Where could the lump come from?
Lumps can arise from the outside surface of your neck, ie your skin, or from anything underneath it. Lumps can come from many structures, most commonly:
- Your skin, and the layers of tissue, fat and muscle underneath it.
- Your thyroid gland. This gland is in the middle of the lower part of your neck and helps to control your metabolism.
- Your salivary glands. These glands release saliva when you eat, or think about food. There are three main salivary glands on each side of your neck. Your parotid gland is in front of your ears. Your submandibular gland is under your jaw, and your sublingual glands are under your tongue.
- The blood vessels in your neck. The main blood vessel in your neck is your carotid artery.
- Your lymph nodes. These swell up in the process of combatting infection or inflammation in your body. You have them in various places in your body, including many in the neck.
The specific location of the lump within your neck helps your doctor work out what the cause of the lump might be.
What are the causes of lumps in the neck?
Infections causing lymph glands to swell
This is the most common cause of lumps in the neck. All sorts of infections can cause lymph nodes to swell up. Examples are:
- The common cold.
- Chest infections.
- Ear infections.
- Dental infections and abscesses.
- Head lice.
- Skin infections (a very sore zit for example!).
- Glandular fever.
- Cold sore (herpes) infections.
- Kawasaki disease.
Other causes of lymph glands swelling
Lymph nodes can also swell due to inflammation. For example, if you have a skin rash, such as psoriasis or eczema on your head. A condition called sarcoidosis can also cause lymph nodes to swell. Cancers involving the lymph nodes tend to cause a harder swelling. Cancers which can cause lymph node swelling include:
Salivary gland problems
Between each salivary gland and the inside of your mouth, there is a tube (duct) which carries the saliva to your mouth. Sometimes these tubes get blocked by salivary gland stones or debris. The swelling caused by this tends to come and go, usually coming up when you eat and then settling. Salivary gland infections, such as mumps, may cause swelling in the neck. Occasionally a cancer can develop in a salivary gland.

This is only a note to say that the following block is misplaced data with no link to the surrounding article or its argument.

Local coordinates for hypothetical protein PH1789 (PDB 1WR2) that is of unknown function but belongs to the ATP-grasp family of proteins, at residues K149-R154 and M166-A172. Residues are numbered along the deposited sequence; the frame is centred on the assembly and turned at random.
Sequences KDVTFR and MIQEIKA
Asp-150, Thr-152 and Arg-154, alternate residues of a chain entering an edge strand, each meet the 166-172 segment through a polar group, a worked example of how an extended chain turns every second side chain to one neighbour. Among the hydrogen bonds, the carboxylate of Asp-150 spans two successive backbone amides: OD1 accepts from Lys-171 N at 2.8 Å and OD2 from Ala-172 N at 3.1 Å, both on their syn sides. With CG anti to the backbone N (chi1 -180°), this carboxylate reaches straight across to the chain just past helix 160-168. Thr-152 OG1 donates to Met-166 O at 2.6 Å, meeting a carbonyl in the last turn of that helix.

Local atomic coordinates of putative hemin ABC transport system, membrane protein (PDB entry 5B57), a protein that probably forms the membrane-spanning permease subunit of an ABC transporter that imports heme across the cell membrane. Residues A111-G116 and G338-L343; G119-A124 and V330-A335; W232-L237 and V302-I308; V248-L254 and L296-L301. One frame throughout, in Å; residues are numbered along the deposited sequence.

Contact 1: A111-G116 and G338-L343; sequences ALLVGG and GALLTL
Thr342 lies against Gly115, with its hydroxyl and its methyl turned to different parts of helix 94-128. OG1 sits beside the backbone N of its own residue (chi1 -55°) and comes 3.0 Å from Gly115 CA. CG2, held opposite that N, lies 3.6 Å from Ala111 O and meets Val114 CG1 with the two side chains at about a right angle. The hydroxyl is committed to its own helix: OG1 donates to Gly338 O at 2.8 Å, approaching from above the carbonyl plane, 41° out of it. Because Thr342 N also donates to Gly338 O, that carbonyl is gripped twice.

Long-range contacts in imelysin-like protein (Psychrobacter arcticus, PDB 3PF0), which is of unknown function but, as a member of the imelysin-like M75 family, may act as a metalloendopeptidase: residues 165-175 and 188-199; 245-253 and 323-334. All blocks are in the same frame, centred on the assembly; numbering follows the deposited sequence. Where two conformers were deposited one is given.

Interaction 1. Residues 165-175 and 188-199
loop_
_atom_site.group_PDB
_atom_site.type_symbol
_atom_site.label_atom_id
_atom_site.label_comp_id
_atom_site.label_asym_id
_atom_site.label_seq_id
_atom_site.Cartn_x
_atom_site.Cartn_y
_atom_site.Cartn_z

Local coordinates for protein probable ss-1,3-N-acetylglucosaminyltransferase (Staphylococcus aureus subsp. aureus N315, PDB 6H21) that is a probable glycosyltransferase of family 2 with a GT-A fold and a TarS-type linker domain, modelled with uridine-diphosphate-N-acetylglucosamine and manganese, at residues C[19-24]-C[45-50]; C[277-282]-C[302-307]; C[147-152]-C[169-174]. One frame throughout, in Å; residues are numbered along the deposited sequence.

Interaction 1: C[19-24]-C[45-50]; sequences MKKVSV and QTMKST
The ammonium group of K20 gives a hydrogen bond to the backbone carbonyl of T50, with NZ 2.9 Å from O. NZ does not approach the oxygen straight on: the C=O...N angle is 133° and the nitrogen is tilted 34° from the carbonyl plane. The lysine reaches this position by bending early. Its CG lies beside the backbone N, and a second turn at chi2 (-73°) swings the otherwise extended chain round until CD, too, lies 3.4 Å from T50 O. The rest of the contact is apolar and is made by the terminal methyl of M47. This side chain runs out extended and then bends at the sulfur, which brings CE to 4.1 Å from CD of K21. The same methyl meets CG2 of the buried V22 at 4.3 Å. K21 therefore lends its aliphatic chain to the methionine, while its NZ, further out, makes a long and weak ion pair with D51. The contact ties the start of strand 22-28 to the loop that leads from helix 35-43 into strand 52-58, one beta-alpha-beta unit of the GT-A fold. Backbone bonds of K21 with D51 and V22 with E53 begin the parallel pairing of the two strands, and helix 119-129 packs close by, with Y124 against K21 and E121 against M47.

Thyroid gland problems
Causes of lumps coming from the thyroid gland include:
- An overactive thyroid gland (hyperthyroidism).
- Non-cancerous lumps such as thyroid nodules, cysts and benign tumours.
- Thyroid cancer.
Your parathyroid glands are situated next to your thyroid, and occasionally lumps can come from these glands too.
All sorts of lumps and bumps can come from the skin on your neck, including:
- Acne with boils or carbuncles.
- Skin tags.
- Sebaceous cysts.
- Skin tumours, such as melanoma or squamous cell carcinoma.
A number of unusual lumps can occur that either people are born with (congenital) or which occurred as part of slightly abnormal development. These include unusual conditions such as:
- Thyroglossal cyst.
- Dermoid cyst.
- Cystic hygroma.
- Branchial cyst.
- An extra (cervical) rib.
Blood vessel lumps
Occasionally a lump can come from the main blood vessel in the neck, the carotid artery. Sometimes this enlarges, causing a lump called an aneurysm.
Tumours can be non-cancerous (benign) or cancerous. Benign tumours include:
- Fatty lumps (lipomas).
- Benign tumours of other types of soft tissue, nerves or blood vessels.
Some of the cancerous lumps have already been described above. Others are bone tumours (sarcoma) or tumours of cartilage (chondrosarcoma).
Further reading and references
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